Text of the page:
Dutchess County

Dutchess County was one of NY's first 12 original counties having been established in 1683. The land was originally inhabited by Wappinger Native Americans (hence the naming of Wappingers area to this day). It wasn't until 1609 that Henry Hudson traveled to the area and claimed it for the Dutch Crown. The name, "Dutchess" however, was in honor of Mary of Modena, the Duchess of York at the time. Dutchess County went on to play a major role in the country's pursuit of independence in the 1700s. Fishkill was a major supply area for the Continental Army. Poughkeepsie perhaps landed the strongest reputation and became the state's capitol in 1777 after the original capitol of Kingston was burned down.

Route 9 in Dutchess County dates back to 1785 and had a similar purpose as today. Along the original Route 9 were places to stay, eat, and stop along long journies. This was a major route of transportation for many up until the introduction of the railroad, which reached the area in the 1830s. Poughkeepsie, and Dutchess County in general, became a hub of industrial and economic growth between the access to water transportation, land routes, and the railroad.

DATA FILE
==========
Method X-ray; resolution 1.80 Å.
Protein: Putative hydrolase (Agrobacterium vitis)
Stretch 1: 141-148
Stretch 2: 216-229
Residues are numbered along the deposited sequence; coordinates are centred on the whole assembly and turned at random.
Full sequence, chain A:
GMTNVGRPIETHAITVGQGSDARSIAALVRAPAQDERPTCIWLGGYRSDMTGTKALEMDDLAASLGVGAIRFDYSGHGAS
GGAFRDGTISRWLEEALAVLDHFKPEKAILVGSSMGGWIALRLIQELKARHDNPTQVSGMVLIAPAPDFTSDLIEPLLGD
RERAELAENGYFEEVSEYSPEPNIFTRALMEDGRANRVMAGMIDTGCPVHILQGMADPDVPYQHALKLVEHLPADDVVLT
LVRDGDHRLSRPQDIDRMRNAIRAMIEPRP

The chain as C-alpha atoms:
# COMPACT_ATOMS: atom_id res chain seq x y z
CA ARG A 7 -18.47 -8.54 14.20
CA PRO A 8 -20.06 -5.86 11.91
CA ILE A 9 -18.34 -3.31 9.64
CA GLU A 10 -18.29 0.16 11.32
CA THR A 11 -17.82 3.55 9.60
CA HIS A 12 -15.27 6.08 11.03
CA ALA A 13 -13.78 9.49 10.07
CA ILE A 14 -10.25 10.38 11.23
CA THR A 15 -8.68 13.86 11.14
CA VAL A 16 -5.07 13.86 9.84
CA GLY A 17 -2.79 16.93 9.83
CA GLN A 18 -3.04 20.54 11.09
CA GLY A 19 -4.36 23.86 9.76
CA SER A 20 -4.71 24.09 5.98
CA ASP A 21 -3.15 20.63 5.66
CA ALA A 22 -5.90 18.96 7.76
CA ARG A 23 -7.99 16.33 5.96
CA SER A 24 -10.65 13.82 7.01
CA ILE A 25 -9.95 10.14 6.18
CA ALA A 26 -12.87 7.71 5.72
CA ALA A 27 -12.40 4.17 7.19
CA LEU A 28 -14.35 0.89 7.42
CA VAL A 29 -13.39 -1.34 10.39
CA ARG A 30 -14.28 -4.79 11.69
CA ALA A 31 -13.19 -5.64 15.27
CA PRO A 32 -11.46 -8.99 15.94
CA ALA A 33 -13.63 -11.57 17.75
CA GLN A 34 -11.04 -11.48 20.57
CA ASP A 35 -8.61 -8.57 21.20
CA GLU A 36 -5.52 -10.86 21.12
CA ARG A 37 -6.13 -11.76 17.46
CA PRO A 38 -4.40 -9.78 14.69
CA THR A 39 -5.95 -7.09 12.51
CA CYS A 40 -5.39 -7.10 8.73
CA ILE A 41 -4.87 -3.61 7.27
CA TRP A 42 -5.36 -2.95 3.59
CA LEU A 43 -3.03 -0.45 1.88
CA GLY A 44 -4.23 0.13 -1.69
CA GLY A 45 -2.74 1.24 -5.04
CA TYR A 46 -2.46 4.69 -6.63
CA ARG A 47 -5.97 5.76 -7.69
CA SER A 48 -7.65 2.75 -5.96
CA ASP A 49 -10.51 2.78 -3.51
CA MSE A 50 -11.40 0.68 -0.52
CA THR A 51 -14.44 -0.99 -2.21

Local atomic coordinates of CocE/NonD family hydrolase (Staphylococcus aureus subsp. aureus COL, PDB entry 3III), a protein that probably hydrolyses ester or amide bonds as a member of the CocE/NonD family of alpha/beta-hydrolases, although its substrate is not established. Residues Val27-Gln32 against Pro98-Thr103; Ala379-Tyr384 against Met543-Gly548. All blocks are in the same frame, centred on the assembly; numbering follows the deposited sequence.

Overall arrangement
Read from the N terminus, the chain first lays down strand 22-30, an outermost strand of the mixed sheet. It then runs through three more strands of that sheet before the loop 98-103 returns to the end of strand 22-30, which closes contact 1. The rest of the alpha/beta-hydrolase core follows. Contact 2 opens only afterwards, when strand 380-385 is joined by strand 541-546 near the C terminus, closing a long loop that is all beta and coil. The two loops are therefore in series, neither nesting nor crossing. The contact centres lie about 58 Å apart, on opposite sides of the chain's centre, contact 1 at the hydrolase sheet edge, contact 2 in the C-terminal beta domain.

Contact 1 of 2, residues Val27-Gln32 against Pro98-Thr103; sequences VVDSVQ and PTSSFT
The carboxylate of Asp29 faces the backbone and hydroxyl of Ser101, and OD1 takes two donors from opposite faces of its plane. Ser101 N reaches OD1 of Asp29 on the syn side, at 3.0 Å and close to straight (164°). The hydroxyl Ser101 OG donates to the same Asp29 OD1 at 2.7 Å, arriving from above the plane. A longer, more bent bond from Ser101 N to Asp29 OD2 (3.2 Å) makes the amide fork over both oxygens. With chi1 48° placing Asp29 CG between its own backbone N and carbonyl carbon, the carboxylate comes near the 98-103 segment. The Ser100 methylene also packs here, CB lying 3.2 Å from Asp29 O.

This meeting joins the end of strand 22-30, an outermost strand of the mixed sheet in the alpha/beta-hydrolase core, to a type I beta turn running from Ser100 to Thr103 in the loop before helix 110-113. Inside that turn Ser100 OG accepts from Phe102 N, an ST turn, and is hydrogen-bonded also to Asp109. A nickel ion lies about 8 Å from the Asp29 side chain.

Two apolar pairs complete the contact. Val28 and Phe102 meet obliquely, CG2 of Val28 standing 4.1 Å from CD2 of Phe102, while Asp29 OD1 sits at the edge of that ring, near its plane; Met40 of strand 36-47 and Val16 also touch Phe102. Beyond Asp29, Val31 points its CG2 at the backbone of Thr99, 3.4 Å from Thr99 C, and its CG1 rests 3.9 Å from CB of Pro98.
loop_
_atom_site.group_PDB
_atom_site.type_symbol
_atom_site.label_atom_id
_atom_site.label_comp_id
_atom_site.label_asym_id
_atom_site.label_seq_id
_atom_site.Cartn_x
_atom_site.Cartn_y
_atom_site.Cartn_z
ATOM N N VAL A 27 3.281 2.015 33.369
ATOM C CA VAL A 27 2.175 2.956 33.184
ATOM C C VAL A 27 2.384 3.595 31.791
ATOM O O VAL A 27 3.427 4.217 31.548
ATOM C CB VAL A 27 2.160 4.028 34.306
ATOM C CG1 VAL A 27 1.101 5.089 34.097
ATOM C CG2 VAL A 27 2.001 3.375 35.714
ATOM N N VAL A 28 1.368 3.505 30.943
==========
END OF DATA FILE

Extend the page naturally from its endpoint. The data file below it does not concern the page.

Today, some highlights of Dutchess County are Eleanor Roosevelt's National Historic Site, the home of President Franklin D. Roosevelt, and Vanderbilt Mansion. Aside from its historical offerings, Dutchess County is also home to many beautiful hiking areas and a growing number of breweries and restaurants, drawing in tourists and new residents every year.

Dutchess County Government

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